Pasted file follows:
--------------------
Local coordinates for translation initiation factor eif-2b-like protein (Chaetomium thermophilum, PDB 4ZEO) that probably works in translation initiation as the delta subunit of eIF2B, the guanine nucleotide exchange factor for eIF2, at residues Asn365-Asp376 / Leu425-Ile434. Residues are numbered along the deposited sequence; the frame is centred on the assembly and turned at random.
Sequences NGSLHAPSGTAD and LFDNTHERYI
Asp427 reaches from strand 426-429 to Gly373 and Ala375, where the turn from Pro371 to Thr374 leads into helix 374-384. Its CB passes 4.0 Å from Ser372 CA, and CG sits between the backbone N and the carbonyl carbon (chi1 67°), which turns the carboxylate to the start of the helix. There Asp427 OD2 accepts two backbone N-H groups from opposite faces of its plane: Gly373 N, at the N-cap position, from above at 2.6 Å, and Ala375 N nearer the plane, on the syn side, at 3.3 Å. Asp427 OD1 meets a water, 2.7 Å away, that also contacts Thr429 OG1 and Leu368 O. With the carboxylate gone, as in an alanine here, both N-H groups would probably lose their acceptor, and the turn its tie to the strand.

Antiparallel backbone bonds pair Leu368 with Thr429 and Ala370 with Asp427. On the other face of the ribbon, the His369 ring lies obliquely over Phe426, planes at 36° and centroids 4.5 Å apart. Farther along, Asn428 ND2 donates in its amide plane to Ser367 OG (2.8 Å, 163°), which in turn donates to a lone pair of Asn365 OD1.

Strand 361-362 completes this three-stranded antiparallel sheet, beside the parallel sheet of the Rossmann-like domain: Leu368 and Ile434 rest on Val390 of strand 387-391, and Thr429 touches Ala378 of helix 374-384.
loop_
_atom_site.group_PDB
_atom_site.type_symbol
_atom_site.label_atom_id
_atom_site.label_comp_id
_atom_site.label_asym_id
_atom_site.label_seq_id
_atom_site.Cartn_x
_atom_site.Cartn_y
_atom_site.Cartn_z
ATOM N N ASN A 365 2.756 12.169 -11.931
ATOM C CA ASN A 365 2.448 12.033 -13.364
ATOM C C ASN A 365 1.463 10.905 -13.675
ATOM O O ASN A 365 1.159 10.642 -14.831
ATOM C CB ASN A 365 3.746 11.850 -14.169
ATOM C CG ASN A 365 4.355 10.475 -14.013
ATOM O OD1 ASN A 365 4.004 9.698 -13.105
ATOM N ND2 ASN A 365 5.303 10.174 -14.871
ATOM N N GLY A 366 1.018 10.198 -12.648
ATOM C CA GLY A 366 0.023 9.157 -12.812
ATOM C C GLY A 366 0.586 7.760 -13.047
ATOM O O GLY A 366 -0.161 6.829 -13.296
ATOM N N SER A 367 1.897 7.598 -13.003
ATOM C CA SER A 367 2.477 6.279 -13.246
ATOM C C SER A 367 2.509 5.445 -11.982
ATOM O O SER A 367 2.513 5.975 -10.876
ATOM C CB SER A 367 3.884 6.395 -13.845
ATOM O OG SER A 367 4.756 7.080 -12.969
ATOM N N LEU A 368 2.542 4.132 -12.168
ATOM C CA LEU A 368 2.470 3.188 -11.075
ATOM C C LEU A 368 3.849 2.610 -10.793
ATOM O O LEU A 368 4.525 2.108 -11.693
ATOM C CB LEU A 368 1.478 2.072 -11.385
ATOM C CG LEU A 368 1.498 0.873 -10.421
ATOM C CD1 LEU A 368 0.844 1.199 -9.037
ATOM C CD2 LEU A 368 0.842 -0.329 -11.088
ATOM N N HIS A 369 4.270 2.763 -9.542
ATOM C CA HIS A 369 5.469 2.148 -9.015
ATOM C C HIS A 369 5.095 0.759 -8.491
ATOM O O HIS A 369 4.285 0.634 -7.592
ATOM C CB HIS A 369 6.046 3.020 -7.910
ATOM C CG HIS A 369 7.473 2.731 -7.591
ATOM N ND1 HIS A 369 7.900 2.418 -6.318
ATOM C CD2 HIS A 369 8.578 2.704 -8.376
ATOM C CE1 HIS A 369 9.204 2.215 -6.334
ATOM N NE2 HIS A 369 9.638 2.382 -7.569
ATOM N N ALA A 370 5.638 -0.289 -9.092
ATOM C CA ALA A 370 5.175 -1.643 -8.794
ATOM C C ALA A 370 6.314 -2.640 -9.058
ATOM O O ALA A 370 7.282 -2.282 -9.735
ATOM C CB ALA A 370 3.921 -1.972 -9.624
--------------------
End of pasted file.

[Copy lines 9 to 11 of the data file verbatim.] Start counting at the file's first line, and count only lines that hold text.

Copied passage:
_atom_site.label_atom_id
_atom_site.label_comp_id
_atom_site.label_asym_id